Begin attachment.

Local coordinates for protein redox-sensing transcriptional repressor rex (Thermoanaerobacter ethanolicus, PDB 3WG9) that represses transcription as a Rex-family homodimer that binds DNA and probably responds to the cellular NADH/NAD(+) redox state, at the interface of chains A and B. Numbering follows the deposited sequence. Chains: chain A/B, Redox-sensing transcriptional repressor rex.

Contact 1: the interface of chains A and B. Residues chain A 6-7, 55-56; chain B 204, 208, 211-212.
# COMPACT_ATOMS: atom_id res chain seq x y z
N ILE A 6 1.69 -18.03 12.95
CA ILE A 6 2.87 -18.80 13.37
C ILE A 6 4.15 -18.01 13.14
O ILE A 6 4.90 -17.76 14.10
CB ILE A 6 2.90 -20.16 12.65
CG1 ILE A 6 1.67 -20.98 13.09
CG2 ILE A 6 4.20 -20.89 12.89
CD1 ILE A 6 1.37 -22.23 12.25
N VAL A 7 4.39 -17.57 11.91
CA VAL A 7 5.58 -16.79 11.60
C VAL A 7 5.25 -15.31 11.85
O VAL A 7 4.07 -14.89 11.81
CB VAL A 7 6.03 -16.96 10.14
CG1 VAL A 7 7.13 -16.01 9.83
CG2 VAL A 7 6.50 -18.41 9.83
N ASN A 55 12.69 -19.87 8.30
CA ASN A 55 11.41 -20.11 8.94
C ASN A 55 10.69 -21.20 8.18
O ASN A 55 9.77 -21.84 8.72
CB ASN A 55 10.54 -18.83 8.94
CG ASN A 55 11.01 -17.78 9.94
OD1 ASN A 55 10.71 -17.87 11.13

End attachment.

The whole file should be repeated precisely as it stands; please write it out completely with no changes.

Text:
Local coordinates for protein redox-sensing transcriptional repressor rex (Thermoanaerobacter ethanolicus, PDB 3WG9) that represses transcription as a Rex-family homodimer that binds DNA and probably responds to the cellular NADH/NAD(+) redox state, at the interface of chains A and B. Numbering follows the deposited sequence. Chains: chain A/B, Redox-sensing transcriptional repressor rex.

Contact 1: the interface of chains A and B. Residues chain A 6-7, 55-56; chain B 204, 208, 211-212.
# COMPACT_ATOMS: atom_id res chain seq x y z
N ILE A 6 1.69 -18.03 12.95
CA ILE A 6 2.87 -18.80 13.37
C ILE A 6 4.15 -18.01 13.14
O ILE A 6 4.90 -17.76 14.10
CB ILE A 6 2.90 -20.16 12.65
CG1 ILE A 6 1.67 -20.98 13.09
CG2 ILE A 6 4.20 -20.89 12.89
CD1 ILE A 6 1.37 -22.23 12.25
N VAL A 7 4.39 -17.57 11.91
CA VAL A 7 5.58 -16.79 11.60
C VAL A 7 5.25 -15.31 11.85
O VAL A 7 4.07 -14.89 11.81
CB VAL A 7 6.03 -16.96 10.14
CG1 VAL A 7 7.13 -16.01 9.83
CG2 VAL A 7 6.50 -18.41 9.83
N ASN A 55 12.69 -19.87 8.30
CA ASN A 55 11.41 -20.11 8.94
C ASN A 55 10.69 -21.20 8.18
O ASN A 55 9.77 -21.84 8.72
CB ASN A 55 10.54 -18.83 8.94
CG ASN A 55 11.01 -17.78 9.94
OD1 ASN A 55 10.71 -17.87 11.13